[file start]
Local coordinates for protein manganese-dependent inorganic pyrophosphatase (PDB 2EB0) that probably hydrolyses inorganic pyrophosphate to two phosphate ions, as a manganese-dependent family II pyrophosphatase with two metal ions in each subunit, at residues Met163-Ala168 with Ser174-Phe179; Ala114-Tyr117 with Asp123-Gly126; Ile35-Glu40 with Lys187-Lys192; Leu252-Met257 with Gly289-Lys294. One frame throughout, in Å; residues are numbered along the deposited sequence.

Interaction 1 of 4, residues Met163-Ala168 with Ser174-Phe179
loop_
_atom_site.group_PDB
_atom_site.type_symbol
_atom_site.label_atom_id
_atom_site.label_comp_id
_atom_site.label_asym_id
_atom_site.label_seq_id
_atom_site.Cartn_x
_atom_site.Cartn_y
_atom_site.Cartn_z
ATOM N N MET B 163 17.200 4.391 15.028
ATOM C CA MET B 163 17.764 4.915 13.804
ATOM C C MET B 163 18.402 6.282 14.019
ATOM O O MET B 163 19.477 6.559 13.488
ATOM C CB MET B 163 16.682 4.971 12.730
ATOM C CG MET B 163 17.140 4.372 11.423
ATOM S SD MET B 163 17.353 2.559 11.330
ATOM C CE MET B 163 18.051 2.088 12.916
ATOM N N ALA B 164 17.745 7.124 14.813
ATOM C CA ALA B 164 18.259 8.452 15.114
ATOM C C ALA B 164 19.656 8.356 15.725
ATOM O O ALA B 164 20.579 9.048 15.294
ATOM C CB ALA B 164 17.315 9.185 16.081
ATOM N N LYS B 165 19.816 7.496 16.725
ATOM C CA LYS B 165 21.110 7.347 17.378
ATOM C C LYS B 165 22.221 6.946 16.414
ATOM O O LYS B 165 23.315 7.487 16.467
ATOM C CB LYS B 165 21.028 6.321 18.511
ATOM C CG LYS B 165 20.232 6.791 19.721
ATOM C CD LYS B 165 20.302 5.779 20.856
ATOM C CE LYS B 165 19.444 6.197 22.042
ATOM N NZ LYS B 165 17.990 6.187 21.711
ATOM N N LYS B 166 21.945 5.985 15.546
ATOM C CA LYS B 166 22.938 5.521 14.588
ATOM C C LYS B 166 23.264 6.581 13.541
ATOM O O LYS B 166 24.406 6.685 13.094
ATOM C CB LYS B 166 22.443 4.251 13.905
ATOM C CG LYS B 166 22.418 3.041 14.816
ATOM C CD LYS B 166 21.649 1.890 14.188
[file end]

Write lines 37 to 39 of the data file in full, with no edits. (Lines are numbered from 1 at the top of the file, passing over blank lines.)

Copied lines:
ATOM C C LYS B 166 23.264 6.581 13.541
ATOM O O LYS B 166 24.406 6.685 13.094
ATOM C CB LYS B 166 22.443 4.251 13.905